Standing shoulder-to-shoulder with Karen ethnic villagers in a demonstration marred by the downpour, was Pita Limjaroenrat, the erstwhile Commander of Thailand’s Move Forward Party. This public outcry isn’t a new sight in Omkoi district of the northern territory of Chiang Mai. However, the purpose behind it is indeed noteworthy – to rally against the mining of coal that could potentially despoil their tranquil village environment.
Pita Limjaroenrat’s decision to join the villagers was not a solitary endeavor. He was accompanied by prominent MPs and affiliates of the Move Forward Party. Amidst this, the group demonstrated their protest by marching from a local sports field to the district headquarters of Omkoi, submitting a letter that mirrored their collective qualms to the District Chief.
The march was preluded by a public forum, attendees of which encompassed a spectrum of human rights activists, legal practitioners, environmental stewards, and those who directly confront the negative impact of the mining project. The symposium hosts were also inclusive of representatives from the Kaboedin village community, a faction of people in staunch opposition to the mine, and others who would become its victims.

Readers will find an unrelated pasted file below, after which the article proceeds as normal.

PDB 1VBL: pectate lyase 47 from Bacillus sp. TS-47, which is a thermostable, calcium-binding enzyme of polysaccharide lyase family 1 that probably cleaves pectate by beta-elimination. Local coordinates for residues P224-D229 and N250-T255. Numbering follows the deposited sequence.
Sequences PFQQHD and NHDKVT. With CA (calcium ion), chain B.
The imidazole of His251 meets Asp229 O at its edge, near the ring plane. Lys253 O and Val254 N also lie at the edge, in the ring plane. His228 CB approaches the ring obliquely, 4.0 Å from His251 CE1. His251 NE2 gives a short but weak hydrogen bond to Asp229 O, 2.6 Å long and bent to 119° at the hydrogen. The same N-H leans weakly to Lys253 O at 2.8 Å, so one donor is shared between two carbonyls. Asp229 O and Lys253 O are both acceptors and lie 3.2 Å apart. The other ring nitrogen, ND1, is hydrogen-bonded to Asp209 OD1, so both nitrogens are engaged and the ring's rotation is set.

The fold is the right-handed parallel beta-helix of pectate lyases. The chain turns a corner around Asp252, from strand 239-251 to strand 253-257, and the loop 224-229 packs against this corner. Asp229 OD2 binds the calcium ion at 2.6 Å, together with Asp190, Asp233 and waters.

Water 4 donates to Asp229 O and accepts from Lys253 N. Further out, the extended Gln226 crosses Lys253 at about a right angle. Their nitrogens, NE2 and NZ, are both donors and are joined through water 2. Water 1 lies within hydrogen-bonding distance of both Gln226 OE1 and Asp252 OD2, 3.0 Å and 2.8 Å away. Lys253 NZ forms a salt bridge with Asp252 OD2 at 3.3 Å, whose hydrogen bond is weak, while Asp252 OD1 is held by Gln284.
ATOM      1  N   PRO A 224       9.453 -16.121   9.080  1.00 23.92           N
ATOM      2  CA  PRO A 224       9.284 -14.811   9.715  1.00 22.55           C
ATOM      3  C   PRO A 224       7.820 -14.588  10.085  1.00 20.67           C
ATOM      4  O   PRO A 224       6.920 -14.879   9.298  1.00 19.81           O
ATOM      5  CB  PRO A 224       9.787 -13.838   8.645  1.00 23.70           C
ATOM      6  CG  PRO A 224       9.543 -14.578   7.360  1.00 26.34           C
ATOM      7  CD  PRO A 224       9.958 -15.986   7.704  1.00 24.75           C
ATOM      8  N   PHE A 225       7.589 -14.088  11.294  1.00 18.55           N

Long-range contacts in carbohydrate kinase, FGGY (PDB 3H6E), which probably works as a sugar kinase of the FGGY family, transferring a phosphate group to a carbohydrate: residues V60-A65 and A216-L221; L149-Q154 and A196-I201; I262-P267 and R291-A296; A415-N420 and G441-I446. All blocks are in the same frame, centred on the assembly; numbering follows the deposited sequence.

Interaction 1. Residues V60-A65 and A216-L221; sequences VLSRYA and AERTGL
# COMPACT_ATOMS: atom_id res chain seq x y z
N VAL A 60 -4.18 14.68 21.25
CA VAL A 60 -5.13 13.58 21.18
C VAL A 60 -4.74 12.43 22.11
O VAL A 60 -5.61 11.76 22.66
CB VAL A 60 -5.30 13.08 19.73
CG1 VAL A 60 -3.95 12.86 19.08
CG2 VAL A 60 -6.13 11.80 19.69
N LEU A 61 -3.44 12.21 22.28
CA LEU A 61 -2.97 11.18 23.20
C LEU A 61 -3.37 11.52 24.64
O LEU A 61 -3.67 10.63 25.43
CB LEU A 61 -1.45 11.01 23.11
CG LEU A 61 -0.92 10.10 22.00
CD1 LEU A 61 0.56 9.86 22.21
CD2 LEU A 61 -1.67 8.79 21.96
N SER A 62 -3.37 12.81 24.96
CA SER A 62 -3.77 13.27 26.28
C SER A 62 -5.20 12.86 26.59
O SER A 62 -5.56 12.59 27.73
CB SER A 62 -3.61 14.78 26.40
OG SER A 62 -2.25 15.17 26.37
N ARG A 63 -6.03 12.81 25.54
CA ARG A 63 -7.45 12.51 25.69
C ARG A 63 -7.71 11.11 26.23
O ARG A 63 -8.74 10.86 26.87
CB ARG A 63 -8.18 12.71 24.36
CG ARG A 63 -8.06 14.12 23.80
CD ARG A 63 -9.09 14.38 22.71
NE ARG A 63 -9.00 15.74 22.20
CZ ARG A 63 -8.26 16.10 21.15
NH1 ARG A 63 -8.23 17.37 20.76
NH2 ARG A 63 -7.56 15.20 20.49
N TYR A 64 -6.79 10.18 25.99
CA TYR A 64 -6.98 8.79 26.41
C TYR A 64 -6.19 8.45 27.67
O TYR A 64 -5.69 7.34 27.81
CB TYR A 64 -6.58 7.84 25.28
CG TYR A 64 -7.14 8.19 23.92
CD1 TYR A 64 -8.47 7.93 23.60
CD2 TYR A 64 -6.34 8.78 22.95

This tumult sparked when a private company filed a petition back in 1999, seeking a decade-long tenure to oversee a coal mining project spanning over 284-rai in the heart of Omkoi district. Unbeknownst to them until 2019, upon this revelation, the indigenous Karen residents of Kaboedin village launched a campaign resisting the project.
Since the proposed mining site lies in proximity to a stream navigated by villagers as their lifeline, they harbor fears that their primary water resource might be tainted by hazardous by-products of the mining activities. As a consequence, this could drastically impact their way of life.
In an attempt to validate their concerns, the National Human Rights Commission (NHRC) conducted an investigation in July 2020. They discovered human rights infringements in an environmental impact assessment report outlining the project and advised an overhaul of the plan be considered.
The NHRC waged a direct critique concerning how the public hearing conducted in Kaboedin village was impaired. They flagged inconsistencies in the report which allegedly included a list of attendees — some claimed they were not present at the hearing. Their critique also outlined how the consultation was more focused on gathering information from the residents, rather than empowering them with the right knowledge and understanding regarding the impending mining project.